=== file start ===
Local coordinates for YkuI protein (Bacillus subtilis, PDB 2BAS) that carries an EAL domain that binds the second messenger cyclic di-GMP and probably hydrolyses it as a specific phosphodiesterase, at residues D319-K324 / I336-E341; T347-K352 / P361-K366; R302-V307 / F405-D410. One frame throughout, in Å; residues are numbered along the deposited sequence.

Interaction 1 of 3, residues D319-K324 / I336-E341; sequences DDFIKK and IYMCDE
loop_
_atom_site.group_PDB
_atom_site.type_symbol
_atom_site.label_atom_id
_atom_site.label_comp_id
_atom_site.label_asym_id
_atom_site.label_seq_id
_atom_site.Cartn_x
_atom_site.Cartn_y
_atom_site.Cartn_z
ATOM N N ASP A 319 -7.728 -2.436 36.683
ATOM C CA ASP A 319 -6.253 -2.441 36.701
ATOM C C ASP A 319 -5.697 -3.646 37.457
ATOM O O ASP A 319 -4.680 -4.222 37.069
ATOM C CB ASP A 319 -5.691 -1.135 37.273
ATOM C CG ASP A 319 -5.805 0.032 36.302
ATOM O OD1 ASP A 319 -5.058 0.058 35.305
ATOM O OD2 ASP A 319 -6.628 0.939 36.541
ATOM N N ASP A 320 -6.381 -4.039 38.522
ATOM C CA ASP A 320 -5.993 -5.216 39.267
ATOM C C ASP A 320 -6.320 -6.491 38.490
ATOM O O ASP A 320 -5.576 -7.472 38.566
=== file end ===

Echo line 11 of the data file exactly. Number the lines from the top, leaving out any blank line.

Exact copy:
_atom_site.Cartn_y